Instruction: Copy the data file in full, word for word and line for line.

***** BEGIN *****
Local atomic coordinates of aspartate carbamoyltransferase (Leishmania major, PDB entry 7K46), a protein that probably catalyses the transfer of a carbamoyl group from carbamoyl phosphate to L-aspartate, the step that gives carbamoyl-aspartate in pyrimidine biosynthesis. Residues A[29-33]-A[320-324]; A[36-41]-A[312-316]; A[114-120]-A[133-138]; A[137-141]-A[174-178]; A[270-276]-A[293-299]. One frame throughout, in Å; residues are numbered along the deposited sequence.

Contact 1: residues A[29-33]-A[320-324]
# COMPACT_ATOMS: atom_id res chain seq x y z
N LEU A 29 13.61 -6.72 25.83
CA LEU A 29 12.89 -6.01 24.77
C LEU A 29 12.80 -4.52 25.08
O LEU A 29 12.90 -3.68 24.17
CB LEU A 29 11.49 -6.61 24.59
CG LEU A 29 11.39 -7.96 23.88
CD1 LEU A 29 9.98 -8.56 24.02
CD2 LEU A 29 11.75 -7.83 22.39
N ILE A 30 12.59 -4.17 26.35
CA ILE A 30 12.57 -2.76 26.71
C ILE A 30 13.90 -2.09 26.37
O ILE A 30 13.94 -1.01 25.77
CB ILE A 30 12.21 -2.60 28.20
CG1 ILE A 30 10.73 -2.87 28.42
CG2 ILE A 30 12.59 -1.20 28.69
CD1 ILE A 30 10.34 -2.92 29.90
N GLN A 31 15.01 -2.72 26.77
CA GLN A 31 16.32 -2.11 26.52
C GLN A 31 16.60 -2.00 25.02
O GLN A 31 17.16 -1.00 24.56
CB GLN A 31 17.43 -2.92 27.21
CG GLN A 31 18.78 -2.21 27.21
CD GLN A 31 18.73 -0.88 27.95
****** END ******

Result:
Local atomic coordinates of aspartate carbamoyltransferase (Leishmania major, PDB entry 7K46), a protein that probably catalyses the transfer of a carbamoyl group from carbamoyl phosphate to L-aspartate, the step that gives carbamoyl-aspartate in pyrimidine biosynthesis. Residues A[29-33]-A[320-324]; A[36-41]-A[312-316]; A[114-120]-A[133-138]; A[137-141]-A[174-178]; A[270-276]-A[293-299]. One frame throughout, in Å; residues are numbered along the deposited sequence.

Contact 1: residues A[29-33]-A[320-324]
# COMPACT_ATOMS: atom_id res chain seq x y z
N LEU A 29 13.61 -6.72 25.83
CA LEU A 29 12.89 -6.01 24.77
C LEU A 29 12.80 -4.52 25.08
O LEU A 29 12.90 -3.68 24.17
CB LEU A 29 11.49 -6.61 24.59
CG LEU A 29 11.39 -7.96 23.88
CD1 LEU A 29 9.98 -8.56 24.02
CD2 LEU A 29 11.75 -7.83 22.39
N ILE A 30 12.59 -4.17 26.35
CA ILE A 30 12.57 -2.76 26.71
C ILE A 30 13.90 -2.09 26.37
O ILE A 30 13.94 -1.01 25.77
CB ILE A 30 12.21 -2.60 28.20
CG1 ILE A 30 10.73 -2.87 28.42
CG2 ILE A 30 12.59 -1.20 28.69
CD1 ILE A 30 10.34 -2.92 29.90
N GLN A 31 15.01 -2.72 26.77
CA GLN A 31 16.32 -2.11 26.52
C GLN A 31 16.60 -2.00 25.02
O GLN A 31 17.16 -1.00 24.56
CB GLN A 31 17.43 -2.92 27.21
CG GLN A 31 18.78 -2.21 27.21
CD GLN A 31 18.73 -0.88 27.95